Mitchell Haid Operations

Exploring Chechnya’s Human Rights Abuses

To maintain his image as a pragmatic leader of Russia, Vladimir Putin has been known to outsource violence and repression to regional officials. Ramzan Kadyrov, the leader of the Chechen Republic, is guilty of this by governing the Chechen people through severe authoritarianism and fear at the expense of human rights and liberty. Kadyrov has close ties to Putin and, as a result, has enjoyed free reign over the Chechen people. This has led to a severe human rights situation in Chechnya.


Kadyrov’s control over the Chechen people is upheld through the frequent use of torture, extra-judicial executions, murder, enforced disappearances, and harsh and humiliating treatment. Resistance towards Kaydrov’s rule from the general public is met with a severe crackdown from any sort of critic. Kadyrov has also targeted and unlawfully detained family members of those who have spoken out against him, and is also guilty of burning down people’s homes as punishment. Public humiliation is also widely used as people are brought onto national television in front of Kadyrov and forced to apologize for the alleged crimes they committed. In Chechen culture, this can lead to marginalization as people risk being shunned by their families and wider society.


Kadyrov has also been reportedly involved with “politically motivated killings” of human rights observers and various public service individuals. In February 2015, Boris Nemtsov, an opposition politician, was killed in Moscow by a former Chechen police officer who previously worked for Kadyrov. Nemtsov widely spoke out against corruption in Russia and the importance of democracy and liberty. There is close speculation that Kadyrov was involved with Nemtsov’s murder and that he openly supported it. Putin later awarded Kadyrov a state honour following Nemtsov’s murder. The two leaders share an ambiguous relationship with one another which Putin uses to his political advantage. Recently, Kadyrov posted an Instagram video of another opposition politician, Mikhail Kasyanov, in the crosshairs of a sniper stating that “whoever still doesn’t get it, will.”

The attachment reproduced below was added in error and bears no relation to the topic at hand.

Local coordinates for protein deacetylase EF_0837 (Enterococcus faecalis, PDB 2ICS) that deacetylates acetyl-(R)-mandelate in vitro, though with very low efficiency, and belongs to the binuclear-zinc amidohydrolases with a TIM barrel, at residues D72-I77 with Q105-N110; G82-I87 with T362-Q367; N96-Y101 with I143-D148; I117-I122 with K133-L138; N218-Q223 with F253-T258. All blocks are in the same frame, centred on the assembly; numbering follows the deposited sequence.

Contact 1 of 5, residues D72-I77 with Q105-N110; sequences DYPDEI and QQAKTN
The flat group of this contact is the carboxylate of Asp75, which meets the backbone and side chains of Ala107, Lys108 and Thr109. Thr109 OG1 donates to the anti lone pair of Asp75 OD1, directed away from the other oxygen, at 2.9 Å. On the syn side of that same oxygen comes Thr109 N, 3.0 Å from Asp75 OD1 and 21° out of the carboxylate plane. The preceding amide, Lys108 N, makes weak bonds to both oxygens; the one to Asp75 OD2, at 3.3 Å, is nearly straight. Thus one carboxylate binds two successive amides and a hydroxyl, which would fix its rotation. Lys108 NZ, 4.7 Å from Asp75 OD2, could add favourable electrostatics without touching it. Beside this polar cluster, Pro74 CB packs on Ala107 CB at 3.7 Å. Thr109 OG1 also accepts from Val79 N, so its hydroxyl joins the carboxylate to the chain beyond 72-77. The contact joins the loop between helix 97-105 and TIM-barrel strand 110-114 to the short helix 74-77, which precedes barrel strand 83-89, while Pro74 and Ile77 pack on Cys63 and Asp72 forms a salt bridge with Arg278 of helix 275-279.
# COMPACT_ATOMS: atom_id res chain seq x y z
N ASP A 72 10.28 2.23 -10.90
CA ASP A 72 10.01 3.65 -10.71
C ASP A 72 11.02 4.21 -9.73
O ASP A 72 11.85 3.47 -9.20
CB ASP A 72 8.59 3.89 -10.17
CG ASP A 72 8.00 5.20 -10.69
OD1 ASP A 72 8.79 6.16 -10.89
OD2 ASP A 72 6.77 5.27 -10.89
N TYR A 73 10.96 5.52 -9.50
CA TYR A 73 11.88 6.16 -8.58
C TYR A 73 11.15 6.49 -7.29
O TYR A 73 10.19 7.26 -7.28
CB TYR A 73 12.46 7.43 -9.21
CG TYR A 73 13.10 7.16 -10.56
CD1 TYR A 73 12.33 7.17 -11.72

Despite human rights abuses, the current political situation in Chechnya is Russia’s best option for stability. Consequently, while Putin does not directly condone Kadyrov’s actions, he sends his support in alternative ways. The Chechen Republic receives significant amounts of funding from the Kremlin, making up more than 85% of the entire Chechen budget. In 2015, Moscow dropped funding to its regions by 3% however, funding still rose by 8% in Chechnya. In return, Kadyrov has been responsible for getting Putin 99% of the votes in the region.


Human Rights Watch reports the people of Chechnya no longer feel protected by the rule of law in either Chechnya, Russia, or the international community. Local Chechens have been bullied into silence as they fear repercussions from reporting abuses to journalists or human rights observers. The climate for human rights has become so severe that NGO and human rights offices have been vandalized and burned, forcing them to leave Chechnya, while activists have been personally attacked by Chechen authorities’ proxies. Russian officials are aware of what is going on in Chechnya but have refused to offer solutions or seek accountability.


Chechnya’s human rights situation will only get worse if Kadyrov’s actions are not met with any repercussions. It is easier for Putin to keep Kadyrov under his wing rather than risk an outbreak of violence between the federal government and Chechnya, as has happened in the past with two separate wars. Instead, Kadyrov will enjoy his reign a while longer until the next shift of Russian political elites.


Photo: Vladimir Putin and Ramzan Kadyrov (2015), by via Wikimedia Commons. Licensed underCC BY 4.0.

Disclaimer: Any views or opinions expressed in articles are solely those of the authors and do not necessarily represent the views of the NATO Association of Canada.

Mitchell Haid
Mitchell Haid is a recent graduate from the University of Ottawa with an Honours Bachelor of Social Sciences in International Development and Globalization. He has a passion for international studies, the world economy and politics, as well as learning about people, places, cultures, and countries. He has a range of work experience in the government, sales and business, as well as international teaching where he spent three months in Ecuador teaching English at a high school. Mitchell has also completed an International Exchange program at the Institute d’Etudes Politiques from the University of Grenoble, France. He plans on pursuing a career within the government in either the diplomatic foreign service sector, military logistics, or political stream. He desires further education with a master’s degree in either the field of international economics or global affairs from the University of Toronto, Ottawa, or Queens University. Mitchell is also working on completing his official Teach English as a Foreign Language (TEFL) certificate in order to teach abroad in South Korea, Thailand, China, or Japan.